EDITRIX, FOR A MONTH: In keeping with the habits of upper echelon fashion and media types, Lesley Jane Seymour is taking August off. Well, sort of. The Marie Claire editor in chief has handed over the reins of the magazine to 24 guest editors for the August issue, allowing participants such as Alicia Keys, Nicky Hilton and Ashley Judd, who appears on the August cover, to conceive, execute and write — make that dictate — their own stories, “As told to…” The collaborative effort continues the tradition of guest editors, which Marie Claire pioneered in January 1998, sending then-cover girl Gwyneth Paltrow to a deserted island off the coast of Belize for three days, armed with only a tarp, pocketknife, ball of twine and a few root vegetables to sustain the willowy actress. “I didn’t want to go back and do exactly what [former editor in chief Glenda Bailey] had done,” said Seymour, who previously allowed screenwriter and director Kevin Williamson and friends to guest edit the September 1998 issue of YM. “I think you can take a concept that has the DNA of a magazine, but spin it and freshen it up, and that’s what we did [with Marie Claire].” Of course, in this case, the DNA contains more than a few genes from the annual celebrity issue of WWD’s sister publication, Jane, which editor in chief Jane Pratt has been doing since 1998. But, as the saying goes, there are no new ideas in publishing.

For her part, Hilton helped style her own photo shoot, which shows the celebutante, E! commentator and fledgling fashion and jewelry designer — not to mention rare member of the Hilton clan without a reality show — posing as an editor during L.A. Fashion Week. “I think Marie Claire is a reasonable magazine,” Hilton said. “It’s cool how they’ll mix a $4,000 skirt with a Banana Republic top.” When the unlikely postmodernist was asked who she would have put on the cover, Hilton replied: “Tom Ford looking hot and sweaty. I think he deserves it after all he’s done for fashion.” — S.J.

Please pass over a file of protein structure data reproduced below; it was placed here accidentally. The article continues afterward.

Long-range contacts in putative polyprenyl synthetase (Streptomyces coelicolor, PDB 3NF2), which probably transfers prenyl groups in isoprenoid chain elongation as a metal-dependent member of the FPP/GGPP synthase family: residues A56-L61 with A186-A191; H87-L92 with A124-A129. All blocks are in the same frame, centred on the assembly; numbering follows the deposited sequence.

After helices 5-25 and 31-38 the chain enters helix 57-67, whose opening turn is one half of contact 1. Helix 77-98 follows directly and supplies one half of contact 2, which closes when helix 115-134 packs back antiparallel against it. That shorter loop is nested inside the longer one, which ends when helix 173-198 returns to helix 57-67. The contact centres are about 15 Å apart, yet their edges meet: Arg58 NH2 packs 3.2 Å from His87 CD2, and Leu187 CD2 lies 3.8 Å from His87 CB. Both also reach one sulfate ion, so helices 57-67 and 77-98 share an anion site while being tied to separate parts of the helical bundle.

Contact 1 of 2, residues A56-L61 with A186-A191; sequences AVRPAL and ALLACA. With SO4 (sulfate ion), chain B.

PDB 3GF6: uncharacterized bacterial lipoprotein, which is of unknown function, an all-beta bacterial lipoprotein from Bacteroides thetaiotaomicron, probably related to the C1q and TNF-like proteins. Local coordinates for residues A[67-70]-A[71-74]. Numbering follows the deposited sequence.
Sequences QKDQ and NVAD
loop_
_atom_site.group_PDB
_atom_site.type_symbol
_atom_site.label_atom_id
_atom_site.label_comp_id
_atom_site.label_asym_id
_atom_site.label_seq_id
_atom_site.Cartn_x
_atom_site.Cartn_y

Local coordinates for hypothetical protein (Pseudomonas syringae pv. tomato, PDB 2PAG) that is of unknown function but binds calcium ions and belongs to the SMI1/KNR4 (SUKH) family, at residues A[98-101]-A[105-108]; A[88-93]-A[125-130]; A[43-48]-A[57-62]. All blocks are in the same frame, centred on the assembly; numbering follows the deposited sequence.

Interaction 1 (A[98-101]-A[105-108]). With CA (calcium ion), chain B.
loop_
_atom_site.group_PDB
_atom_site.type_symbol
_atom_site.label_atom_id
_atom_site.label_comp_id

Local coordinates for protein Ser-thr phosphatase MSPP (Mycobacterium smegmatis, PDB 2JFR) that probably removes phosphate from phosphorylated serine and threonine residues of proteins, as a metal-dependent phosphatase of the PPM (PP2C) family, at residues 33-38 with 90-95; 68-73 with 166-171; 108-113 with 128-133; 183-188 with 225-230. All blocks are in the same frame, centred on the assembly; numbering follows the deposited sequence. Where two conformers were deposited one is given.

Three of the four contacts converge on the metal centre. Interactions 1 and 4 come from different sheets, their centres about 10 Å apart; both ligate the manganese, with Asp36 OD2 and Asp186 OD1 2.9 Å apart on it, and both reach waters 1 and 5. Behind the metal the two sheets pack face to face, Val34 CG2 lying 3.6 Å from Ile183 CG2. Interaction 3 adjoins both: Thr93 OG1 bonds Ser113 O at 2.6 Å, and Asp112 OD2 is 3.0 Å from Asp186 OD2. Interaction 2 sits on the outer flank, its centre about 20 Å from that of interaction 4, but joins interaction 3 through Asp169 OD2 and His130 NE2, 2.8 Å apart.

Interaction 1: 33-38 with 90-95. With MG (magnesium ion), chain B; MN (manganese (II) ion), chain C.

ONE FOR THE FELLAS: Web surfers got an advance taste of what CondéNet’s new men’s fashion site will be like this week as Style.com carried coverage of the spring 2005 shows in Milan and Paris. It’s the first time Style.com, whose audience is 90 percent female, has covered men’s fashion. The men’s show coverage is promoted with a prominent link on GQ.com, which hosts 150,000 unique visitors a month, according to Dee Salomon, Style.com’s senior vice president and managing director. The men’s site doesn’t have a name yet, but it does have a launch date: late January. The site — a joint venture of Vogue and W — will serve as the online home of GQ and Details, although other titles may get folded in later, said Jamie Pallot, CondéNet’s editorial director. About 60 percent of the content will be fashion- and shopping-oriented, with the rest consisting of what Pallot called “pop culture-type stuff.” “I want it to be very newsy and timely and sort of bite-sized,” he added. CondéNet, Vogue, W, GQ and Details are all units of Advance Publications Inc., parent of WWD. — J.B.